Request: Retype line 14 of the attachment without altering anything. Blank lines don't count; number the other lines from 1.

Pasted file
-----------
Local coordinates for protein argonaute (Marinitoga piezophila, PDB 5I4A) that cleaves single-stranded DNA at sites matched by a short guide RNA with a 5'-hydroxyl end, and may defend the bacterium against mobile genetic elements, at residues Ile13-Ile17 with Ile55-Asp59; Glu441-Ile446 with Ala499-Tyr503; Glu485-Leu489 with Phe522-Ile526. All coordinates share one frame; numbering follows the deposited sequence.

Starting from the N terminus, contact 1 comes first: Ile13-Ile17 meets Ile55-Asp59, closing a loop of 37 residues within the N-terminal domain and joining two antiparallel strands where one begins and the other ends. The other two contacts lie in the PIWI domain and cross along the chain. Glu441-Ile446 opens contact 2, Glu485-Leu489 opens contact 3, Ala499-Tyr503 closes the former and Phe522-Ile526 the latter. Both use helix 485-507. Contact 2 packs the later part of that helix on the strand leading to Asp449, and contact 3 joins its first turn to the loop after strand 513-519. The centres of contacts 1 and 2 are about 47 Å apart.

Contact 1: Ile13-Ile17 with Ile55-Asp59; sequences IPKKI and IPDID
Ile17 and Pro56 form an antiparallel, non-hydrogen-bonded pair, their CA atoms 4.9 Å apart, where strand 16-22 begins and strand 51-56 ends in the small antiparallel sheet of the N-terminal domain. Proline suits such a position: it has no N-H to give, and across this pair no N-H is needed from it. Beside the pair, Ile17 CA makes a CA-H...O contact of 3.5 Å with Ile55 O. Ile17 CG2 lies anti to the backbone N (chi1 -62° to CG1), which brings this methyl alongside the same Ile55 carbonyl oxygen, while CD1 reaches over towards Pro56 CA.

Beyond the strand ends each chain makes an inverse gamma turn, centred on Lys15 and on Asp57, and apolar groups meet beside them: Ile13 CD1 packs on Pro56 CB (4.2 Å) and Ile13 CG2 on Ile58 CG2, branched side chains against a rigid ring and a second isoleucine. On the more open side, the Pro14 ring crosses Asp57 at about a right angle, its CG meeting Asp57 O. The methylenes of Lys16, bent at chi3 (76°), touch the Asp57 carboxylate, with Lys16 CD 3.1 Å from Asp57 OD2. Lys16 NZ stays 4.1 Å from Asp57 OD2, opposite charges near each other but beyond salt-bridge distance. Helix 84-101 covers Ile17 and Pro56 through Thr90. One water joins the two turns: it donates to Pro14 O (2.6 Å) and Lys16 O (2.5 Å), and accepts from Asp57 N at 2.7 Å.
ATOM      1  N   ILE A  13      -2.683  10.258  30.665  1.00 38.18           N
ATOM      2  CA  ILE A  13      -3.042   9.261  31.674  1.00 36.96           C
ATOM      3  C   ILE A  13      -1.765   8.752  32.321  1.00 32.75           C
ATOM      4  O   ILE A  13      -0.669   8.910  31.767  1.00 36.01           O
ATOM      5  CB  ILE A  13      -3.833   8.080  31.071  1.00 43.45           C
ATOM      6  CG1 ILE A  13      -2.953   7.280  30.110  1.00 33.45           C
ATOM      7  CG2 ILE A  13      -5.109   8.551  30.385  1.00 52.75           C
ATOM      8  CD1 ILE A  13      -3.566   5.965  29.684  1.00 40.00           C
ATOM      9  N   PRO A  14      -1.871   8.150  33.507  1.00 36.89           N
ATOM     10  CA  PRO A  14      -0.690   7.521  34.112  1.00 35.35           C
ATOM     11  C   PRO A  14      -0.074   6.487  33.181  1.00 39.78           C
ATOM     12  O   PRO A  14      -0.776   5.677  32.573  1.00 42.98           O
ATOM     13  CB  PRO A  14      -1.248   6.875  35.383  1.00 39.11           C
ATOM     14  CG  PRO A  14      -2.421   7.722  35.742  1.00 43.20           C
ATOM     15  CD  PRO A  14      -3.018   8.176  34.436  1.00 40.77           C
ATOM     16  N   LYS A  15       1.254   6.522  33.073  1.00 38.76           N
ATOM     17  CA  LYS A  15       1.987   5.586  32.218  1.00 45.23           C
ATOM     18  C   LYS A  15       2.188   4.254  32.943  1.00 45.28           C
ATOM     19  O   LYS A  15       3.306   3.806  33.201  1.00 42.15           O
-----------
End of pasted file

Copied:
ATOM      9  N   PRO A  14      -1.871   8.150  33.507  1.00 36.89           N